A slipped disc in his neck forced 2012 Ryle High School graduate Jake Nutter to give up playing football at Heidelberg University after his freshman year, but he was soon faced with an even greater health concern just a few months later.
Nutter had moved back to the area at the end of the 2013 school year at Heidelberg, found a job working for Con-way Freight and had plans to enroll at Northern Kentucky University when he started feeling ill last June. Simple trips up and down the stairs wore him out, he got chills at night and even worse he wasn't eating and thought he felt a lump in his stomach.
Thinking he might have cancer, doctors proceeded to perform seven different biopsies on him, but could never quite make a diagnosis until one was finally made this past November that he had Hodgkin's Lymphoma. Even worse was that it had advanced to Stage 4, which meant the cancer had spread throughout his body.
"When they told me, I was depressed, especially because it took them so long to find out what it was," said Nutter. "Then I decided this was the hand I was dealt and that I was going to play my cards and was going to beat this."
Thanks to getting into a research study he was given some new drugs and treatment to fight the disease and found out this past Tuesday that he was cancer free. He still has to go every three months for a scan to make sure he is still in remission and those visits will become less and less frequent over time if it remains that way.
"For the longest time I thought it was just so unfair that I got it. I see people smoking and overweight and I worked out, was fit and in good shape and didn't do any of that and it just didn't make sense," said Nutter. "It's cool saying now that I beat it."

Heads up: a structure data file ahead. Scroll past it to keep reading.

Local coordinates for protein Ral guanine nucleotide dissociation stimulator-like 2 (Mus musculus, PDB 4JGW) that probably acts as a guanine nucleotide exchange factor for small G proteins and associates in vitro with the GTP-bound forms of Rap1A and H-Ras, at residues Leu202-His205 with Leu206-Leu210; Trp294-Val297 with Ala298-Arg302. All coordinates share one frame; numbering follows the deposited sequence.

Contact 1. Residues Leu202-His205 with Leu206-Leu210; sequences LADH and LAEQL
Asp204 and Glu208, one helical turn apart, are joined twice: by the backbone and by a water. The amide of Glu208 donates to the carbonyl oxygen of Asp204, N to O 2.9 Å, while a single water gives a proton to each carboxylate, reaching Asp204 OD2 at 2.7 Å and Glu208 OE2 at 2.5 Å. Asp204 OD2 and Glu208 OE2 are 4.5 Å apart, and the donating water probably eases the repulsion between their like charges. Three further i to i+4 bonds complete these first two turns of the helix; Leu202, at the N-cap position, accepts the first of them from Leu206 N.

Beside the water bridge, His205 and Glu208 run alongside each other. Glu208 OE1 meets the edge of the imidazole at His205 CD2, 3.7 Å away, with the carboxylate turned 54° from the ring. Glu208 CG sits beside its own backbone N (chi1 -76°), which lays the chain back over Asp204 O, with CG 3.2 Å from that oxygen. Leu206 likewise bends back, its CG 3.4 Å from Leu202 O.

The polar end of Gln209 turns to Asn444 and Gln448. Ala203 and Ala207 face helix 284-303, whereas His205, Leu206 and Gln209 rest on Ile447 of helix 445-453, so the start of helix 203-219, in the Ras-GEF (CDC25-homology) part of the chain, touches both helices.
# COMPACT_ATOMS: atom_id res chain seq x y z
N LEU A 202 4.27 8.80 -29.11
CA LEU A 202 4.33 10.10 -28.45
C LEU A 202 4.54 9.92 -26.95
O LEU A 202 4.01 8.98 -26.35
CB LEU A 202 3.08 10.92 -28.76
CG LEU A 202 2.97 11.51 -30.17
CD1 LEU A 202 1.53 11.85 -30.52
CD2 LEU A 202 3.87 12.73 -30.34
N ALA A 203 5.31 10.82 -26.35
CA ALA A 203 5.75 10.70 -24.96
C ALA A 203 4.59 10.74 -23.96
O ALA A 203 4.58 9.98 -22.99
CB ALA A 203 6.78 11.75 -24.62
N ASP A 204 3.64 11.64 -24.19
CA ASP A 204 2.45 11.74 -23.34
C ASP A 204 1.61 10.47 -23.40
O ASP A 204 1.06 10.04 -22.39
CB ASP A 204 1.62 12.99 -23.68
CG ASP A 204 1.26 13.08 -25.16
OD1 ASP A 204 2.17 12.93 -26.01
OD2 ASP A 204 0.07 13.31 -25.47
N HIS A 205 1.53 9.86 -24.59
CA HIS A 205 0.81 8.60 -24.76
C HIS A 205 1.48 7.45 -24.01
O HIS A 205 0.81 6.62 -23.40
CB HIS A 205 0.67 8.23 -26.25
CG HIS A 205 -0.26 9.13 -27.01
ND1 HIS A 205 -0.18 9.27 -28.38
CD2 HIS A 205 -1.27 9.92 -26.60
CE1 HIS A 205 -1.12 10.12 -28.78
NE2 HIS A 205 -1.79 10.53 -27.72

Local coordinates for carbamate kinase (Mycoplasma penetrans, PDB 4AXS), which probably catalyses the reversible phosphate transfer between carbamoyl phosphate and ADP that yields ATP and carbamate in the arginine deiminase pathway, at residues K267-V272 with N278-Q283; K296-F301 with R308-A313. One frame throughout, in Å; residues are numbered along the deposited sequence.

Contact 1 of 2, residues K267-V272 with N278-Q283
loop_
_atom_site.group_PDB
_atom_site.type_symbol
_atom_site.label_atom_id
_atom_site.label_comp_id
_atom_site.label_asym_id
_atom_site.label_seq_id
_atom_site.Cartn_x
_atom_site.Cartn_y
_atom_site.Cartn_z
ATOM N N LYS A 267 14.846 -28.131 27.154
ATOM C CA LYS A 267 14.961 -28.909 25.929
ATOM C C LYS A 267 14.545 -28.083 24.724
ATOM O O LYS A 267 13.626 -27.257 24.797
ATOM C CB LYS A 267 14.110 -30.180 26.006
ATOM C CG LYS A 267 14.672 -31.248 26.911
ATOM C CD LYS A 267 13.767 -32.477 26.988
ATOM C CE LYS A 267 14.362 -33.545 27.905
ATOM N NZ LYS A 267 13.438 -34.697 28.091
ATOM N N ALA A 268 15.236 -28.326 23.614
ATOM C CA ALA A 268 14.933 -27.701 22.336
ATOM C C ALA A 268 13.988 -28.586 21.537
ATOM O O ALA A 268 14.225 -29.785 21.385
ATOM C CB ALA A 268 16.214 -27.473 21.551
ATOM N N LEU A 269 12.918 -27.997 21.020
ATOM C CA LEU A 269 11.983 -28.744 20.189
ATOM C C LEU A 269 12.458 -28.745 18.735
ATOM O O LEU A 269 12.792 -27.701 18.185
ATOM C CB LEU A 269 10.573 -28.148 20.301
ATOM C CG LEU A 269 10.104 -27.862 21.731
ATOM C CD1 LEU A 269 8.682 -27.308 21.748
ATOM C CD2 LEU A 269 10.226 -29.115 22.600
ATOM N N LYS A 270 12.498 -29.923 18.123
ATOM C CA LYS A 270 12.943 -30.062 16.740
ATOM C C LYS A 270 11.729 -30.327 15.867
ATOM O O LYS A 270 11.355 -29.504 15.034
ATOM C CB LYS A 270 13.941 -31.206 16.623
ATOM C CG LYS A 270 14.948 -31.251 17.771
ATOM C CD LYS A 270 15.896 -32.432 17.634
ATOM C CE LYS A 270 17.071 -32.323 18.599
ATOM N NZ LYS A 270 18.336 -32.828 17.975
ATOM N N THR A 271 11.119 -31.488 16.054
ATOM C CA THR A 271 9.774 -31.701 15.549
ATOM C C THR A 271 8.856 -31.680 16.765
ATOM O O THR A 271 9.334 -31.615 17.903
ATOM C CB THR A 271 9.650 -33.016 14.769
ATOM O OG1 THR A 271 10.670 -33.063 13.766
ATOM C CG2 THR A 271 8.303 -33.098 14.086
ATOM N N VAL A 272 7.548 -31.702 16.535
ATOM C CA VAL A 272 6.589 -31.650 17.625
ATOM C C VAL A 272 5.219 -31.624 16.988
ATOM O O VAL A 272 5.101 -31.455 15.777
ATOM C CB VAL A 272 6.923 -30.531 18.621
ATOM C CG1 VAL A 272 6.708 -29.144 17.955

Despite the symptoms he had in June, the numerous biopsies and then beginning the treatment, Nutter stayed enrolled at NKU in both last fall's semester and the winter/spring semester that followed and just ended. The business management major had a 3.2 GPA in the fall and a 3.0 this past semester.
He also worked 35 hours a week at Con-way Freight, taking Thursday's off for his chemotherapy treatments.
"I'd get my chemo and go back to work the next day," he said.
He had a great support system to get him through, including not only his family, but members of the Lehmkuhl family and his roommates, Mason Lehmkuhl and Mac Vollett, who were also his football teammates at Ryle.
During his battle with the disease Nutter had dropped 35 pounds off his 5-10 frame from the 180 pounds at which he played football in college and he has since gained about 20 of it back.
"I just want people to know that you have to fighting and not giving up," said Nutter. "Everyone's dealt a hand. I know this that now that I battled through it and kept working and kept going to school that I don't have any excuses to miss a class or miss work when I'm healthy